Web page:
Investigative habitability of natural satellites, although it is not a new field of study, is another sector of astronomy greatly improved in recent decades. Taking into consideration a lot of important factors, especially the conditions on which specifically human life are able to maintain itself outside an earth-like place, habitability of natural satellites points out the very specific values, on which hypothetical possibilities of living are studied, pointing out real expectations of success, when analyzing the habitat of a specific satellite. The composition of the atmosphere, the existence of liquid water, and its location in the habitable zone – a place designated by astronomers as the point of highest chance to sustain life – are all evaluated, to set a standard for the real possibilities of life on such environments, although several conclusions in this field of study are of a highly speculative nature.
Astronomy is important to show us how little we are, inhabiting just a small planet, that could well be seen as just a grain of sand, in the unforeseeable vastness of the universe. Astronomy is also important to show us how much we can expand our knowledge about the universe. And as much as we are able to grow, as much as we are able to learn, we’ll acknowledge our own ignorance about this fascinating subject. It is not for us to establish specific truths about the galaxies, the planets, the several shapes of constellations that we know, to tell or not to tell if we are alone – or not – in the universe. Our final goal has to be aligned to the fact that we must improve our knowledge about the universe, little by little, every day, and, who knows, maybe we’ll be able, someday, to understand ourselves, when the comprehension of the universe, or at least, the most significant parts of it, are deeply rooted in the essence of our very existence, understanding that the process of learning should be infinite, as it is the universe, on which we are just a small – but important – part of it.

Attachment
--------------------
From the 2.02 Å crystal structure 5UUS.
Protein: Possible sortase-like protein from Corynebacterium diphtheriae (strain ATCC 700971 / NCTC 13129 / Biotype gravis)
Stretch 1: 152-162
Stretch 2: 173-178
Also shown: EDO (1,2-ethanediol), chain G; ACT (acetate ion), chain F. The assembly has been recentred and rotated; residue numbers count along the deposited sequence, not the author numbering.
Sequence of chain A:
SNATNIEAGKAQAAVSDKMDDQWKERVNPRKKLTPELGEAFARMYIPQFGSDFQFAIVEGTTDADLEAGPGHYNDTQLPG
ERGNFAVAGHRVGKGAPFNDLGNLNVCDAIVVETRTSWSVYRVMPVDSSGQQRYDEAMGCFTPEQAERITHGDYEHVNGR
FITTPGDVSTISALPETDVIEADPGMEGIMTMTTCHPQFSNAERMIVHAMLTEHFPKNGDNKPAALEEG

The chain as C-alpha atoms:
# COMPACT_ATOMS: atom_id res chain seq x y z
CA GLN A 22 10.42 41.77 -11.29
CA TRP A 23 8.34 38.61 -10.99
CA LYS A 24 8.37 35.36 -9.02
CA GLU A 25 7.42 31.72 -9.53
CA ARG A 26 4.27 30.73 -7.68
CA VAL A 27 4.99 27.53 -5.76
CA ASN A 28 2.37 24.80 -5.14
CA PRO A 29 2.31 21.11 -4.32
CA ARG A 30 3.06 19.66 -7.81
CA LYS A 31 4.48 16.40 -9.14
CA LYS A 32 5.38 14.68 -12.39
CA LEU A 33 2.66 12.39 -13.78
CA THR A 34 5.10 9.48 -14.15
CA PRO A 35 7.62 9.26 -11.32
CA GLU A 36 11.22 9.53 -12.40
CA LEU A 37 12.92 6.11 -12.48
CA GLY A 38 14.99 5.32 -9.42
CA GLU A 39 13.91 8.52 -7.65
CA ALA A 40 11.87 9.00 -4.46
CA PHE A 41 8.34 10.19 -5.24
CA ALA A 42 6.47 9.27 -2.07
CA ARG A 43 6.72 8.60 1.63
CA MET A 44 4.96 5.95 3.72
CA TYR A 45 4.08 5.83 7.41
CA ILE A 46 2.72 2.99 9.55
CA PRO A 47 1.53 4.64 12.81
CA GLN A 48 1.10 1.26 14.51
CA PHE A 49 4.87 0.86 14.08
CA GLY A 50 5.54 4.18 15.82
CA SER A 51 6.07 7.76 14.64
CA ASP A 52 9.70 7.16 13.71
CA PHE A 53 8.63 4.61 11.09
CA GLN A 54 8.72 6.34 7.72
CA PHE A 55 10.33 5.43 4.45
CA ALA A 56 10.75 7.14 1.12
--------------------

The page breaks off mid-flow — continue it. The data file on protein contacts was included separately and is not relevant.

HD 189733 b is a giant extrasolar planet, discovered in October 2005, in the Haute-Provence Observatory, located in southeast France, through an astronomic method known as Doppler Spectroscopy Transit. Located in a faraway constellation called Vulpecula, it orbits the primary star of a binary system, known as HD 189733, also displayed on astronomic records as V452 Vulpeculae. Classified as a Hot Jupiter – which is a vulgar term associated with extrasolar planets that are as big as Jupiter in size, but, due to close proximity to its host star (amongst other reasons), are extremely hot –, the average temperature is estimated to be between 1066,85 ºC to 1266,85ºC. In 2013 it was discovered that HD 189733 b has a somewhat cobalt blue color, due to silicate components probably being abundant in the extrasolar planet’s atmosphere. HD 189733 b also became infamous in the astronomic international community after it was discovered that rains of glass are a constant in the extrasolar planet’s surface, all abundantly pushed by hostile winds on a speed of 8690 km/h.